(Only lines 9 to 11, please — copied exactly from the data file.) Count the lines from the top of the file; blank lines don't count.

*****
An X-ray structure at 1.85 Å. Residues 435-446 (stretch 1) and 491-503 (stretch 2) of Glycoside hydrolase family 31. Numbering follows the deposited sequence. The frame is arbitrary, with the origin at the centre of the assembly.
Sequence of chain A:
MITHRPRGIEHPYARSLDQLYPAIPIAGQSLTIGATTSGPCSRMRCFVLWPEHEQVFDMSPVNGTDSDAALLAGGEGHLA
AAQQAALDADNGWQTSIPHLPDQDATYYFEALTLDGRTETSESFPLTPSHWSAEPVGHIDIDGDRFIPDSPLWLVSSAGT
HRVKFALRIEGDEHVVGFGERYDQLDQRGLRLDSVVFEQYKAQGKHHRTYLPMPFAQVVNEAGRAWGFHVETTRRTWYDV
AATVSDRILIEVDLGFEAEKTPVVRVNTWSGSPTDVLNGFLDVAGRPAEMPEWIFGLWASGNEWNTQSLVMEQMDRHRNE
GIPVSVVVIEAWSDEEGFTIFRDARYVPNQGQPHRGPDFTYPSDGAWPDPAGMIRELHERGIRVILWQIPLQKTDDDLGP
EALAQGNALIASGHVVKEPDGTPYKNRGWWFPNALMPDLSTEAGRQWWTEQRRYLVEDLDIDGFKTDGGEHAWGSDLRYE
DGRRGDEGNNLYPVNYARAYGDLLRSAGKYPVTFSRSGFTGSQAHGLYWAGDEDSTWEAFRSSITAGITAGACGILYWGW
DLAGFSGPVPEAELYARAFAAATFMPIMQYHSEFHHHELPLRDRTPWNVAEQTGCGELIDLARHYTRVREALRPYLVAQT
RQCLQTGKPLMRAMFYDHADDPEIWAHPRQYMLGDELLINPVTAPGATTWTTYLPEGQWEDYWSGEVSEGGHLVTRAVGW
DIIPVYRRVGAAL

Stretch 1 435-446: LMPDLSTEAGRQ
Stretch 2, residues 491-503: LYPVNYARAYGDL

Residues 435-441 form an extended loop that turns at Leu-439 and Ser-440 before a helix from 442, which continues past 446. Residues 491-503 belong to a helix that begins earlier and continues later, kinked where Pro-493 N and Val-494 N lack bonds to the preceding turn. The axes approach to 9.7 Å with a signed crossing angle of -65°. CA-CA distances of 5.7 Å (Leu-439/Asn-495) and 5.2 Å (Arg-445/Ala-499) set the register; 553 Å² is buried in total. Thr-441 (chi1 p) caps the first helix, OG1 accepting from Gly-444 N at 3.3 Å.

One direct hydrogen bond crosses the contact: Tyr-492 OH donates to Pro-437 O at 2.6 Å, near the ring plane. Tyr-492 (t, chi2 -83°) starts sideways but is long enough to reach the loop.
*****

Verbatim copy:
DGRRGDEGNNLYPVNYARAYGDLLRSAGKYPVTFSRSGFTGSQAHGLYWAGDEDSTWEAFRSSITAGITAGACGILYWGW
DLAGFSGPVPEAELYARAFAAATFMPIMQYHSEFHHHELPLRDRTPWNVAEQTGCGELIDLARHYTRVREALRPYLVAQT
RQCLQTGKPLMRAMFYDHADDPEIWAHPRQYMLGDELLINPVTAPGATTWTTYLPEGQWEDYWSGEVSEGGHLVTRAVGW